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Is there a proper way to chart what a patient/resident says?

Nurses   (12,918 Views | 29 Replies)
by black_widow192 black_widow192 (New) New

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I am a fairly new nurse, and I am working my first job. Is there a proper way to chart what a resident says? I was taught in school to ALWAYS ALWAYS chart exactly what a patient/resident says no matter what it is. Tonight when I got to work a co-worker yelled at me for putting his name in my nurses note because it made him look bad. The only reason his name was in my nurses notes was because the resident stated "so & so didn't give me my medicine all day, and he told the aides not to come in my room." This resident is very paranoid, always yelling at the staff, saying things like "i'm gonna F**K you up" & "it's my word against yours, i'm gonna have your license." Was I wrong to chart exactly what she said? Was I wrong to put his name in my notes?

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TheCommuter has 10 years experience as a BSN, RN and specializes in Case mgmt., rehab, (CRRN), LTC & psych.

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How would you like it if a coworker charted a statement that made it appear that you had not administered the patient's medications (when you know you did)?

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casi has 3 years experience as a ASN, RN and specializes in LTC.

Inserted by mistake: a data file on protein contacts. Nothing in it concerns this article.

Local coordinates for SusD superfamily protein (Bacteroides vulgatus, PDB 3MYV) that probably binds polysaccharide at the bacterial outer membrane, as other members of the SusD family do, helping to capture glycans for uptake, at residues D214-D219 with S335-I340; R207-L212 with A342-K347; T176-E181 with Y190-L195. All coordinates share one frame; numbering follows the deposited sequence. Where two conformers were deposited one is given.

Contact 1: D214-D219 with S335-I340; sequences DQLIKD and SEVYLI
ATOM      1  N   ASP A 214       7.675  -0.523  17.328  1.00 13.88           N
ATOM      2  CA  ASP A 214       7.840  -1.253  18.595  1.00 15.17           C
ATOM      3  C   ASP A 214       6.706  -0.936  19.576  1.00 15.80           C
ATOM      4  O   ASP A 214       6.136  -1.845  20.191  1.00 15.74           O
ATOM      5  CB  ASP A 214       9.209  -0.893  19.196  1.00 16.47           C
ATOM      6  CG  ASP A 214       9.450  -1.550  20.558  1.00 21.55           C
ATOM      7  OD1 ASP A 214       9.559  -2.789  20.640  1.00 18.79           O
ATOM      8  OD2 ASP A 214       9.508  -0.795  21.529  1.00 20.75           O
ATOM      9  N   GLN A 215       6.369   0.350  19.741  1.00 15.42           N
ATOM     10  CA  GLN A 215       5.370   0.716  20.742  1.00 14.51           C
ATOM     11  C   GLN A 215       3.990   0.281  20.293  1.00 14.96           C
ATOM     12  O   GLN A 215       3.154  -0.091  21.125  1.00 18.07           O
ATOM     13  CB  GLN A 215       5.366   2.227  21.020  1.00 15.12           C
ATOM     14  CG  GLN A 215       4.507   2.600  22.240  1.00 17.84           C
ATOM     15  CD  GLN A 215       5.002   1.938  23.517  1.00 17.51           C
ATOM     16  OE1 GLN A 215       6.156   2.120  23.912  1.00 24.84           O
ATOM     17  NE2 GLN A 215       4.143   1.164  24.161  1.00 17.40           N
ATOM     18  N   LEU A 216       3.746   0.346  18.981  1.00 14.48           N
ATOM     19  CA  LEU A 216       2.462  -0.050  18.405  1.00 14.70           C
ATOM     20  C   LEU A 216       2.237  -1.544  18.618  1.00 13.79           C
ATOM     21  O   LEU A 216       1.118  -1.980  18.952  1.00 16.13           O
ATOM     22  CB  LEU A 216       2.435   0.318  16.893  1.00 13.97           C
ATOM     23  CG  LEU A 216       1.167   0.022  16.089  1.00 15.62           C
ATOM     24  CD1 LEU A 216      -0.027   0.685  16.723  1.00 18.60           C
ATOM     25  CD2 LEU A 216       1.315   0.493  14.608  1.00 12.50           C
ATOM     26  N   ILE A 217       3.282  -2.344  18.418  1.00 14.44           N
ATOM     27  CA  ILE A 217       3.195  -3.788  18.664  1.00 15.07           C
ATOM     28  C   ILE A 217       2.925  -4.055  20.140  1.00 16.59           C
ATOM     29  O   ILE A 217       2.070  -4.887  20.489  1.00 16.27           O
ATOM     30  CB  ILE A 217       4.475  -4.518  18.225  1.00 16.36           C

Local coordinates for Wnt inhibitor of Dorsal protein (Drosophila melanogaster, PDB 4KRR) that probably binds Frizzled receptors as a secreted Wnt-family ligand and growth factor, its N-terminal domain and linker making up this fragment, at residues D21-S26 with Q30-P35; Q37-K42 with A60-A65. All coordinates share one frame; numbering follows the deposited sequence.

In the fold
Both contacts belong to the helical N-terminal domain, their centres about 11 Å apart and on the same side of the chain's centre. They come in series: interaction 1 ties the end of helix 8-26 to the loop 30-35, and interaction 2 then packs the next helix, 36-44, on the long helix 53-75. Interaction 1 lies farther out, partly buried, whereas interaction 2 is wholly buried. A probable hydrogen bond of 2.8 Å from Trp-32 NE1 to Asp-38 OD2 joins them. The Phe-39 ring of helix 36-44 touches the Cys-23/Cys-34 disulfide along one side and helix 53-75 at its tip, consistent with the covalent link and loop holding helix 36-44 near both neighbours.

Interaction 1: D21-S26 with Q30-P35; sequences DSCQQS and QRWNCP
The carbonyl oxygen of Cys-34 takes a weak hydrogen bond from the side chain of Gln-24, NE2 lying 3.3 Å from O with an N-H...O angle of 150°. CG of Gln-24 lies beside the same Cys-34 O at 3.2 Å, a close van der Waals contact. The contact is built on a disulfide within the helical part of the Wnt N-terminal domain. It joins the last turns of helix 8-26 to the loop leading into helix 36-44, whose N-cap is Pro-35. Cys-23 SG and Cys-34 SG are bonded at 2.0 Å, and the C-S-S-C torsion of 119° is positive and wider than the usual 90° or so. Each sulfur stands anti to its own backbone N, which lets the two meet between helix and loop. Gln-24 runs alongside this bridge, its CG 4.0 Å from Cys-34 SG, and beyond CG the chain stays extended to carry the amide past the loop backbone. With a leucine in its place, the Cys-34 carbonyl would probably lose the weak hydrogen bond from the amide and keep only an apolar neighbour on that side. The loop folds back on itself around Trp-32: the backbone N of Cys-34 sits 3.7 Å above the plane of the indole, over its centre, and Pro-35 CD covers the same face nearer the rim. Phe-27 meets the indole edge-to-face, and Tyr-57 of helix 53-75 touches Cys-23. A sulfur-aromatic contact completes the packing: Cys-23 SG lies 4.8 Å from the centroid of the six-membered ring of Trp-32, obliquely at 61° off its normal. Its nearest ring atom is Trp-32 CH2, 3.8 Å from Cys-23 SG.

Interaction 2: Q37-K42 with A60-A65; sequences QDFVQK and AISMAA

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I would chart it as:

Resident stated that evening shift nurse "didn't give me meds all day and told the aides not to come into my room."

I was taught not to use names in charting, unless you are mentioning family members.

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NRSKarenRN has 40 years experience as a BSN, RN and specializes in Vents, Telemetry, Home Care, Home infusion.

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Moved to General Nursing Discussion for our seasoned veteran's advice.

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SaoirseRN has 8+ years experience.

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In that situation I might have charted:

Resident stated that the staff "didn't give me my meds all day!"

In this way, you are still quoting the patient directly without naming staff members.

The only time I ever use another staff member's name in charting is if I am transferring a patient to another department, I would chart "verbal report given to Jill, RN 3rd floor."

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TheCommuter has 10 years experience as a BSN, RN and specializes in Case mgmt., rehab, (CRRN), LTC & psych.

2 Followers; 228 Articles; 27,607 Posts; 318,355 Profile Views

Threads merged.

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liveyourlife747 specializes in Home Health/PD.

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I agree. I would have wrote: resident states "my Meds werent given to me all day!"

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DSkelton711 has 25+ years experience and specializes in OB/GYN/Neonatal/Office/Geriatric.